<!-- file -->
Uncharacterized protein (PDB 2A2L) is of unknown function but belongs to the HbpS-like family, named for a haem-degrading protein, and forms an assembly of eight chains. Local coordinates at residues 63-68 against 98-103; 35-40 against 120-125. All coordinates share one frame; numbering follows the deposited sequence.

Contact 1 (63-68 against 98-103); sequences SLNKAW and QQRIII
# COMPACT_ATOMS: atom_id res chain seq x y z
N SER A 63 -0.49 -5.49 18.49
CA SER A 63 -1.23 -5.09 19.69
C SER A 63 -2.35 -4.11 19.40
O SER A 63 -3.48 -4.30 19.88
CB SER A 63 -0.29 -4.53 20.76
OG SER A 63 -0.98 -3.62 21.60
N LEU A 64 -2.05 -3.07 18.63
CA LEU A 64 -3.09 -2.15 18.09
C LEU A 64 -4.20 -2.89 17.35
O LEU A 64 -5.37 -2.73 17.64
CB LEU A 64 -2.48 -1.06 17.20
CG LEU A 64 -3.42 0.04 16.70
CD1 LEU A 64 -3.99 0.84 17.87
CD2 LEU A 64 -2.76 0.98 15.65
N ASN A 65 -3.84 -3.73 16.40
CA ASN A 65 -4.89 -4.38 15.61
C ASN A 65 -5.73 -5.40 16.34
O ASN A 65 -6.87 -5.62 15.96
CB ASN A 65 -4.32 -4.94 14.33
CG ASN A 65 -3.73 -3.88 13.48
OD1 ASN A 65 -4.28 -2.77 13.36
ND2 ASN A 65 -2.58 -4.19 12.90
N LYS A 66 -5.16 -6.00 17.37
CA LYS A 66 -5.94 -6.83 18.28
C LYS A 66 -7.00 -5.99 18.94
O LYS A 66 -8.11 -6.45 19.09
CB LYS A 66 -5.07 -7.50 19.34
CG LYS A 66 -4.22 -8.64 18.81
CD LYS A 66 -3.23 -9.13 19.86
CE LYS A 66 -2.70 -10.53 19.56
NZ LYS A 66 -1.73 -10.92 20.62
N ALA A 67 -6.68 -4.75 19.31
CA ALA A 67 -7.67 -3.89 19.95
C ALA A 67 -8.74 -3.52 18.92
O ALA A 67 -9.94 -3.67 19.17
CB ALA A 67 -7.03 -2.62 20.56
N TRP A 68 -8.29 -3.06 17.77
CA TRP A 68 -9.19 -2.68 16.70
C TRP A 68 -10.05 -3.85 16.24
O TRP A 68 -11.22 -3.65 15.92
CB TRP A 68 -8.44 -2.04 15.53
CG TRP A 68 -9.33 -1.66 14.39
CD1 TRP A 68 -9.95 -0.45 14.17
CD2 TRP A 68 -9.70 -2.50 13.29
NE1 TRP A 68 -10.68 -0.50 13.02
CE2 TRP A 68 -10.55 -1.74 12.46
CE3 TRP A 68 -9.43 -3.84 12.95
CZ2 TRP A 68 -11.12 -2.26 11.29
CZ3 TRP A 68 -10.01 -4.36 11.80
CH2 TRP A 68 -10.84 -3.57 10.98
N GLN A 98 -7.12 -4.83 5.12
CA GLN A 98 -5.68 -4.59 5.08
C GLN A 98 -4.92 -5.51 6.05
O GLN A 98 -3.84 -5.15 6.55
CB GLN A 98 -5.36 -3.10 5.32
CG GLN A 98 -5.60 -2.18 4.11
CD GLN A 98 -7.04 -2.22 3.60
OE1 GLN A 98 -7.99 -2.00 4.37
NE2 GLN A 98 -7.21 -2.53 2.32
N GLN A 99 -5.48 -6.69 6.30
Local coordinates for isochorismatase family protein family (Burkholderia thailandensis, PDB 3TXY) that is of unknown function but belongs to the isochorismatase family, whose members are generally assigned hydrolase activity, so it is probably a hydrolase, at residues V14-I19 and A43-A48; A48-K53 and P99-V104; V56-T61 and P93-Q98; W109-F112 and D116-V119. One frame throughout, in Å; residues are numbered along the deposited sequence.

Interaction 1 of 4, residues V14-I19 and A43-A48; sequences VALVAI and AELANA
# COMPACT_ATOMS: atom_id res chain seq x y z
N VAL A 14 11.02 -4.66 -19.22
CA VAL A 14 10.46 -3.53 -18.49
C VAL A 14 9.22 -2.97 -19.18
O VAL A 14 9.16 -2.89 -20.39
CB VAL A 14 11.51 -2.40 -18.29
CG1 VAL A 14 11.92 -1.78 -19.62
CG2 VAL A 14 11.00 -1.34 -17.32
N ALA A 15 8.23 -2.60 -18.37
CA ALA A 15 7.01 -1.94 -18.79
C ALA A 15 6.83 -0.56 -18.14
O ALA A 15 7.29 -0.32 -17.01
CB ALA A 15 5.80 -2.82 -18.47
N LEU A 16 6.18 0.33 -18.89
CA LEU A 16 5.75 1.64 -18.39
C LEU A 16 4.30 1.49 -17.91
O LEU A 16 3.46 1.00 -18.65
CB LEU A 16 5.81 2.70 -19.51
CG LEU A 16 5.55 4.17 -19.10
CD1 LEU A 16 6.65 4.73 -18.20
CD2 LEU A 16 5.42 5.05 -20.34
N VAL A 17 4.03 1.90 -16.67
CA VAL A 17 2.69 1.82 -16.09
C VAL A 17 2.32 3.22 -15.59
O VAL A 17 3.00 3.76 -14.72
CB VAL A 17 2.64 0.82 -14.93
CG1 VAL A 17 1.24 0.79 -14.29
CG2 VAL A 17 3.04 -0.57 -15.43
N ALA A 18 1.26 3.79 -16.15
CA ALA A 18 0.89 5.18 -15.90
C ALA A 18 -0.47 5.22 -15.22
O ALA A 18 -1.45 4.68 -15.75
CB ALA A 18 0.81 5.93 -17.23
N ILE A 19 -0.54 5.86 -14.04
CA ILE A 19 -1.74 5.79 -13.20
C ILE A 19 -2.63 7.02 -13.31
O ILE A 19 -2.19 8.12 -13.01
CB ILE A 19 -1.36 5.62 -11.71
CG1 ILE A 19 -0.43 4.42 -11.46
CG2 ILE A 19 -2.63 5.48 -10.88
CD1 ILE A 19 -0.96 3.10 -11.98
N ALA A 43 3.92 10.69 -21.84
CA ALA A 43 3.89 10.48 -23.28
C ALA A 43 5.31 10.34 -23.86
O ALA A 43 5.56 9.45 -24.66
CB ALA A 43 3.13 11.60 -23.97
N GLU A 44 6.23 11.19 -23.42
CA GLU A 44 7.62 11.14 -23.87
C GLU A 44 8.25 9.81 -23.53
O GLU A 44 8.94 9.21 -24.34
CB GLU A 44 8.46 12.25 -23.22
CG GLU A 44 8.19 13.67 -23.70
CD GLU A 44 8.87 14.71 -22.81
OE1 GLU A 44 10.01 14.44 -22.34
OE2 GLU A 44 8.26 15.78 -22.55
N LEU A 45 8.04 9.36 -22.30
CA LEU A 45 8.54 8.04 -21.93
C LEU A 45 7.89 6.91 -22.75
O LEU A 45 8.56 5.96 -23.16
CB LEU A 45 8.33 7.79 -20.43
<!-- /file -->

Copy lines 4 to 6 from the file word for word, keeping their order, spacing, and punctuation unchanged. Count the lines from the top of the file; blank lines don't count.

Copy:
N SER A 63 -0.49 -5.49 18.49
CA SER A 63 -1.23 -5.09 19.69
C SER A 63 -2.35 -4.11 19.40